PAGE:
For some Manhattan College students, summer means staying local.
Besides offering students various job search platforms, Manhattan College also offers several on-campus internships and jobs to help students gain valuable job experience and be more involved in their campus even when school’s out.
Every year, several students are selected by Student Life’s office to work as orientation leaders for the summer.
“Being an Orientation Leader is one of, if not the, best job you can have on campus as a student,” director of Student Activities John Bennett said.
These students are usually selected for their strong oral and written communication skills, knowledge of the college’s campus and social life and enthusiasm to work in a group setting. Specific responsibilities include orienting students and parents to campus life, facilitating group discussions during orientation and accepted days and assisting various student life offices.
“The best part about it is the fact that it truly prepares you for the real world,” Bennett said. “It’s all about people skills and who you know in the real world, and being an Orientation Leader helps you as much as any classroom experience would.”
The Business Office also employs many students during the summer to work as Conference Assistants. According to the job application, “Conference assistants are ambassadors to Manhattan College and greatly contribute to our guests’ overall experience at Manhattan College and in New York City.”
Each year, the college hosts several conference groups who use the campus’ facilities. These groups usually range in size from a dozen students to several hundred people, and at times, these visitors are from various foreign countries.
Students employed for this office are asked to work approximately 40 hours a week and the job requires students to have good customer service and be responsible as they will be representing the college to different groups.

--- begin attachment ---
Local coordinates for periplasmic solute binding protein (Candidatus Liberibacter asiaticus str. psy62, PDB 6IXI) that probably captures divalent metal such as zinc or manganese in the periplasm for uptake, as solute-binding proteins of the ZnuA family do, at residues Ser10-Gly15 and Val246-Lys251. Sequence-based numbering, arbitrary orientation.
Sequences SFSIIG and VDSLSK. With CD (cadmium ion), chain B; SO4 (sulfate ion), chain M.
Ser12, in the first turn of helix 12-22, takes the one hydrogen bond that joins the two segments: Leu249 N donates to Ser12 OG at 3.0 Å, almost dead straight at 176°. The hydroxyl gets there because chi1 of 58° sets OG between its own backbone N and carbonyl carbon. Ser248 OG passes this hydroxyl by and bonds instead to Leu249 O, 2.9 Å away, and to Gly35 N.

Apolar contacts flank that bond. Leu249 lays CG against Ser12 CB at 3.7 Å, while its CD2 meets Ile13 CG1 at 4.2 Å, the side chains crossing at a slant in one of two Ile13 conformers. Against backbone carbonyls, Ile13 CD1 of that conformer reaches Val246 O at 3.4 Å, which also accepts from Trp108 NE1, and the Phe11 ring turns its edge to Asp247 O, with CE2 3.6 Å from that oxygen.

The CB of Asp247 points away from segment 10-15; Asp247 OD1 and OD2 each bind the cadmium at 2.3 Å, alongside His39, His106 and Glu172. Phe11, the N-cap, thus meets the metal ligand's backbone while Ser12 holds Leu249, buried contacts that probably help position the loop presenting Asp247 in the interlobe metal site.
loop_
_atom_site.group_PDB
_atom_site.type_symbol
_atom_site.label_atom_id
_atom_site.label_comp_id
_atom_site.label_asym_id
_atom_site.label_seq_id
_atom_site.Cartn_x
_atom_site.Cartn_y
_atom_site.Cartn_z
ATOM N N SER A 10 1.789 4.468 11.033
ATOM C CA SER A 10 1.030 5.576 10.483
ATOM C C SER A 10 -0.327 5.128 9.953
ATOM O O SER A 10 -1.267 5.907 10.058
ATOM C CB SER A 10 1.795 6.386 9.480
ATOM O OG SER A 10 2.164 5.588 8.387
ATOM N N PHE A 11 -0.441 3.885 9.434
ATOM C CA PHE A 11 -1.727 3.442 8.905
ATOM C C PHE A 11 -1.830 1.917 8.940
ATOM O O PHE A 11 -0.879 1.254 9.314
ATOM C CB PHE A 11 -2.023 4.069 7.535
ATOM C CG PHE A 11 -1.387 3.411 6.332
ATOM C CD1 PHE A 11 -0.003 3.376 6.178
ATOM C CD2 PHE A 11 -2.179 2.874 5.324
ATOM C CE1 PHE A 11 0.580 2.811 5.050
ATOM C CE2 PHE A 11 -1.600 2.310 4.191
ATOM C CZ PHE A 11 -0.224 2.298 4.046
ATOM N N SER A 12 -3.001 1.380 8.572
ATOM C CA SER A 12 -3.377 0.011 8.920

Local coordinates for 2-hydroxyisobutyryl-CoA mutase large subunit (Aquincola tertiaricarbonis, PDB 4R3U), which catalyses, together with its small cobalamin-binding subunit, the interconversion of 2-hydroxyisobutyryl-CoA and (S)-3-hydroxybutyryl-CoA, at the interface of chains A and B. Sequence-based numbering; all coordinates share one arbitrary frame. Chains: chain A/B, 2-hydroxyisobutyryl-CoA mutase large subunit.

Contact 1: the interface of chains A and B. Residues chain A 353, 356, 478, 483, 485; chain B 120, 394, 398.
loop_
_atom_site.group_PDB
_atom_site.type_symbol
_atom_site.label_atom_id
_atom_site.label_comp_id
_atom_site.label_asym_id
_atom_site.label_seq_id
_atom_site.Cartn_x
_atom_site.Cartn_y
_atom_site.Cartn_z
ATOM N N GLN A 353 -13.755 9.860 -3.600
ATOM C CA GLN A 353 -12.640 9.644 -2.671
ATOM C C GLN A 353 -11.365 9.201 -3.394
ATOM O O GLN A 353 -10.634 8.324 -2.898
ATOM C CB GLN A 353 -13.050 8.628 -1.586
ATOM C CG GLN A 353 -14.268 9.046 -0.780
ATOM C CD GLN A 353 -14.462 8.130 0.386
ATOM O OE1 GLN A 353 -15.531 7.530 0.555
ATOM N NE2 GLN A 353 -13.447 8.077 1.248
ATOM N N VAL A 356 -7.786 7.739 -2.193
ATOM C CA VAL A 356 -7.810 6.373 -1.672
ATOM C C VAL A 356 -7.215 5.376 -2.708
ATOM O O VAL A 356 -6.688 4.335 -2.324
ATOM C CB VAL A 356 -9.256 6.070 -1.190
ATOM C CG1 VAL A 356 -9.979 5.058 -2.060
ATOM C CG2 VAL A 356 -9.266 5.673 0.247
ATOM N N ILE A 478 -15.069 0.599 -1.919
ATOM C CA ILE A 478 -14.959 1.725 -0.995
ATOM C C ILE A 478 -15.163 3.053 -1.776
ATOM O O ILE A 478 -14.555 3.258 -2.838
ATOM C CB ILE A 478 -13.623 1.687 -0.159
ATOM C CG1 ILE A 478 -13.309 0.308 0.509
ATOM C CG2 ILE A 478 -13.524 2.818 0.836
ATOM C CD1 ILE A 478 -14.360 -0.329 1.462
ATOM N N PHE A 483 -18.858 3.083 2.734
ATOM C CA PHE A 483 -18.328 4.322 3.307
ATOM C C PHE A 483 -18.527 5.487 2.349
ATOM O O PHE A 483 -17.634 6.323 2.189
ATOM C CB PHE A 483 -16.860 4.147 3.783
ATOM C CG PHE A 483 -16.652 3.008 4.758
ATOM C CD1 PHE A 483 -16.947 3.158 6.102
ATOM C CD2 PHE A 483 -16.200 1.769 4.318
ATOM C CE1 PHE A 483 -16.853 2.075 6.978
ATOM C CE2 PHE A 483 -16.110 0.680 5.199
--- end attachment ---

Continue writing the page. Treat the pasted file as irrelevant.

“Being a conference assistant is a great opportunity for students,” said Keri McManus, a previous conference assistant and current office manager in the business office. “They will have exposure to the business side of Manhattan College. They will be an integral part of the conference service teams and have an opportunity to work with international clients.”
Another internship offered by the Center for Urban Resilience and Environmental Sustainability can take students outdoors.
After successfully piloting their internship last year, CURES is offering another summer urban agriculture internship this year in conjunction with Groundwork Hudson Valley. Three undergraduate students will be selected to participate in this paid internship and they will be taught how to farm and harvest in an urban rooftop.
Interns will gain valuable experience in agriculture, planting, and harvesting. In addition, students will be able to sell their own produce in the Yonkers’ farm marketplace.
According to the application, “The central importance of this internship is to exemplify that through hard work and dedication, you can yield more than just produce, you can change the way a city thinks about and grows food.”
“It was an overall amazing experience,” Arielle Simmons, president of the Green Club and a former intern in this program, said. “We all in some way feel that we are ‘environmentalists.’ But when you take the time and interact with people, the soil, the elements, and the earth, that’s when you can say that you are one.”
For students that want to pursue their own research questions, the Center for Graduate School and Fellowship Advisement will also be offering up to 15 stipends of $2,800 each for those scholars who will be willing to do summer research at the college.
“The goal of the program is to help students develop the intellectual, interpersonal, and research skills to be competitive applicants to graduate school, professional school, and fellowships,” Director of the Center for Graduate School and Fellowship Advisement Rani Roy said.
These students will have the option of free summer housing and the opportunity to participate in various workshops and training programs. The selection process is based on the students’ creativity, their ability to coherently present their ideas in a well- thought proposal and their potential to produce sophisticated future contributions.